The U.S. energy storage market had its best quarter in two and a half years. According to the latest edition of GTM Research and the Energy Storage Association’s U.S. Energy Storage Monitor, 40.7 MW of energy storage were deployed in the second quarter of the year, a ninefold increase year-over-year. According to the report, the largest driver of the growth was the interconnection of Invenergy´s 31.5-MW Grand Ridge Energy Storage Project in Illinois. It’s the single largest project to come on-line since the fourth quarter of 2012, when the 36-MW Notrees project was interconnected in Texas. The front-of-meter segment accounted for 87 percent of energy storage deployments during the second quarter of the year.
Looking behind the meter, the non-residential market had its best quarter in history, deploying 4.9 MW. A big share of this growth came from California, where the massive pipeline of SGIP-approved projects finally began to be interconnected. The residential market grew an impressive 61 percent over last quarter. However, it’s coming from a much smaller base than the utility and non-residential market segments and represented just 1 percent of the quarter’s deployments.
During the same time period, PJM (excluding New Jersey) saw the deployment of 100 MW of utility-scale storage. That’s more than four times what California, the second-ranked utility-scale market, has deployed since the first quarter of 2013.
According to the report, PJM and California will continue to be regional leaders for storage in the foreseeable future. However, the report is following policies across all U.S. states and highlights exciting advancements in Maryland, Oregon and Washington.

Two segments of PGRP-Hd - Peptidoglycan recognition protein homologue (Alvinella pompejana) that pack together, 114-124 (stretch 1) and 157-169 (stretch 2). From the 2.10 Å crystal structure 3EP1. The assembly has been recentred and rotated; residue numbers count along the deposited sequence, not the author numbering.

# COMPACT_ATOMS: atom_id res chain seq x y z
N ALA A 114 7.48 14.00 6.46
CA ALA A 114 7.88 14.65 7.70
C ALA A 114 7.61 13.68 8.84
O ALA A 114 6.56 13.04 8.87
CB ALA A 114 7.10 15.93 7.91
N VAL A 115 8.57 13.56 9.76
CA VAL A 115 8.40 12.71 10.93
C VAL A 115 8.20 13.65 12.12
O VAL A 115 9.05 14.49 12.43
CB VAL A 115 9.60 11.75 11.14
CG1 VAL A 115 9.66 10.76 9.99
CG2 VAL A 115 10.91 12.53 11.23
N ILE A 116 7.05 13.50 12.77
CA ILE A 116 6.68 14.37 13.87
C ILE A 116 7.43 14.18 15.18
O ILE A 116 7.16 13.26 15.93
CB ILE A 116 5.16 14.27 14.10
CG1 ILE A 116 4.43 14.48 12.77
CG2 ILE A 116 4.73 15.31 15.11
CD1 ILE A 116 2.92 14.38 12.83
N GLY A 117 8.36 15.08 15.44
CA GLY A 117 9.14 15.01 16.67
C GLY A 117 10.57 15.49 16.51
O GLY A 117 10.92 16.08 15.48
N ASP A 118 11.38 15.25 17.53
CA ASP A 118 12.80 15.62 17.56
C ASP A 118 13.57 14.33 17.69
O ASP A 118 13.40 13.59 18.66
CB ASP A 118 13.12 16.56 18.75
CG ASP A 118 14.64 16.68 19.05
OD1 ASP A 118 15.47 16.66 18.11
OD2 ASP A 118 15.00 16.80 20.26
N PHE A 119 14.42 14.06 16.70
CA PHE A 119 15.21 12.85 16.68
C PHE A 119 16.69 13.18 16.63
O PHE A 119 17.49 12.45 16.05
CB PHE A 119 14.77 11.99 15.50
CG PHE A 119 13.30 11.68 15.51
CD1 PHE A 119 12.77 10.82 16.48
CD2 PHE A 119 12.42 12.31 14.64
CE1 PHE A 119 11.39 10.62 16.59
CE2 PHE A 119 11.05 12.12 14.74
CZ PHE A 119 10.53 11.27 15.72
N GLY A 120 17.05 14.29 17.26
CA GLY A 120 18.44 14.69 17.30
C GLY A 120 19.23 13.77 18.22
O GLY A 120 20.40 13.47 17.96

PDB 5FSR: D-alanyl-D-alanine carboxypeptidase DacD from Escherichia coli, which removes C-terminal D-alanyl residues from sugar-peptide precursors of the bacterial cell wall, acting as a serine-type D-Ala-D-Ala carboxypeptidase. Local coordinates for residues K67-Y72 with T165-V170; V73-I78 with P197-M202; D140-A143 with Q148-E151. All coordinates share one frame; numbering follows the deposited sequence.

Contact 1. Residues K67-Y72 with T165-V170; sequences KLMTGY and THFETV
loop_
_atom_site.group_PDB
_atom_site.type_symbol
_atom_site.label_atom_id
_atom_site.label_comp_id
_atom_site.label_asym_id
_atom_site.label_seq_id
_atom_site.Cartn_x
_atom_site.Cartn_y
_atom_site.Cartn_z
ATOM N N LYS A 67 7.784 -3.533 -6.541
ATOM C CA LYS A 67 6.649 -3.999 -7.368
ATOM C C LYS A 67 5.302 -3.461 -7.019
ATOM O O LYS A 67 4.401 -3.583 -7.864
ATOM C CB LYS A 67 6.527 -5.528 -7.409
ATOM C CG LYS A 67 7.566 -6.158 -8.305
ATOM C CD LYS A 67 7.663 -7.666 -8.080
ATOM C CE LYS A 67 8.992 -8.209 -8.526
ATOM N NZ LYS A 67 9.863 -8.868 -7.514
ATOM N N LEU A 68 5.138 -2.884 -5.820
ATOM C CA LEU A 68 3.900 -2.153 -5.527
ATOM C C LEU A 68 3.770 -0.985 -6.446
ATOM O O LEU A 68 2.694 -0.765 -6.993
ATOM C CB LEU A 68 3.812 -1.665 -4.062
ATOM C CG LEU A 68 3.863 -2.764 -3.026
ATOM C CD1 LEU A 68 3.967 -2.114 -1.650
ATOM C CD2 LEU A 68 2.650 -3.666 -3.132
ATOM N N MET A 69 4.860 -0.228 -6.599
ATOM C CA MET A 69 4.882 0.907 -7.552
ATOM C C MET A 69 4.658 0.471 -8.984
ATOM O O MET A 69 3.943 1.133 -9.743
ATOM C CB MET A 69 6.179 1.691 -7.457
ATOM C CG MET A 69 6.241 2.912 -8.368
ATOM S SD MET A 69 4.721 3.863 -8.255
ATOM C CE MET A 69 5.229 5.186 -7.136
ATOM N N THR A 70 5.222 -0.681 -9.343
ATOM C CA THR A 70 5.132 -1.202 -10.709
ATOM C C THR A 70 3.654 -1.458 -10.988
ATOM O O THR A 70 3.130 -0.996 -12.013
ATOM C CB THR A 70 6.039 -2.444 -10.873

“It is promising to see that outside of PJM and California, 10 states had significant activity related to energy storage policies and programs in the last three months,” said Ravi Manghani, GTM Research senior energy storage analyst and lead author of the report. “This is a good sign for the industry, which has leaned on a handful of markets for its growth to date. We have states like Minnesota and Washington that are looking to grow their storage industries, while others like Massachusetts and New Jersey are using storage to modernize the grid and make it more resilient.”
“The number of different states that are actively engaging in energy storage shows that regulators, legislators and utilities are seeking innovative ways to deploy systems,” said Matt Roberts, executive director of the Energy Storage Association. “Advanced energy storage systems are being leveraged to increase reliability and resiliency in the Northeast, offset the need for ‘peaker plants’ in the Southwest, and help replace capacity and integrate renewables across the West.”